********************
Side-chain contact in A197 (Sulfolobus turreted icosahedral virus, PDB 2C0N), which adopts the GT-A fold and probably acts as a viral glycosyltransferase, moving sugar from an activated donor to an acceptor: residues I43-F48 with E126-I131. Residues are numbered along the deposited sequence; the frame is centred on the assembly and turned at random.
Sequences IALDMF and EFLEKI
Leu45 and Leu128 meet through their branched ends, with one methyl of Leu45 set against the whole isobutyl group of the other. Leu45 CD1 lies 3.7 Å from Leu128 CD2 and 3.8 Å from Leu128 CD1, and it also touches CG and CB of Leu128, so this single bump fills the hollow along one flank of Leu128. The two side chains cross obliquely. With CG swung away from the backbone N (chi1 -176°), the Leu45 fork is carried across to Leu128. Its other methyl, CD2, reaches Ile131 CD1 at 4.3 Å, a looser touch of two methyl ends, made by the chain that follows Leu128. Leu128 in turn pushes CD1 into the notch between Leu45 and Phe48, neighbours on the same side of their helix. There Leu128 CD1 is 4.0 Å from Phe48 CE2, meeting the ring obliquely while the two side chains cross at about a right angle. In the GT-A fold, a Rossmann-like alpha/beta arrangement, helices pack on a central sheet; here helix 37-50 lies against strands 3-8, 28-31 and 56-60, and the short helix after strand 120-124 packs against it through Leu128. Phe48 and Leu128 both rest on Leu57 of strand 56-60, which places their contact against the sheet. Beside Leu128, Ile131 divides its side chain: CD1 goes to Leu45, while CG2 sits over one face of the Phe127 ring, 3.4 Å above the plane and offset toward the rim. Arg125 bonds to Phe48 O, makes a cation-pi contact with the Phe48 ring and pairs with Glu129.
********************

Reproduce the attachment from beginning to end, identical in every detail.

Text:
Side-chain contact in A197 (Sulfolobus turreted icosahedral virus, PDB 2C0N), which adopts the GT-A fold and probably acts as a viral glycosyltransferase, moving sugar from an activated donor to an acceptor: residues I43-F48 with E126-I131. Residues are numbered along the deposited sequence; the frame is centred on the assembly and turned at random.
Sequences IALDMF and EFLEKI
Leu45 and Leu128 meet through their branched ends, with one methyl of Leu45 set against the whole isobutyl group of the other. Leu45 CD1 lies 3.7 Å from Leu128 CD2 and 3.8 Å from Leu128 CD1, and it also touches CG and CB of Leu128, so this single bump fills the hollow along one flank of Leu128. The two side chains cross obliquely. With CG swung away from the backbone N (chi1 -176°), the Leu45 fork is carried across to Leu128. Its other methyl, CD2, reaches Ile131 CD1 at 4.3 Å, a looser touch of two methyl ends, made by the chain that follows Leu128. Leu128 in turn pushes CD1 into the notch between Leu45 and Phe48, neighbours on the same side of their helix. There Leu128 CD1 is 4.0 Å from Phe48 CE2, meeting the ring obliquely while the two side chains cross at about a right angle. In the GT-A fold, a Rossmann-like alpha/beta arrangement, helices pack on a central sheet; here helix 37-50 lies against strands 3-8, 28-31 and 56-60, and the short helix after strand 120-124 packs against it through Leu128. Phe48 and Leu128 both rest on Leu57 of strand 56-60, which places their contact against the sheet. Beside Leu128, Ile131 divides its side chain: CD1 goes to Leu45, while CG2 sits over one face of the Phe127 ring, 3.4 Å above the plane and offset toward the rim. Arg125 bonds to Phe48 O, makes a cation-pi contact with the Phe48 ring and pairs with Glu129.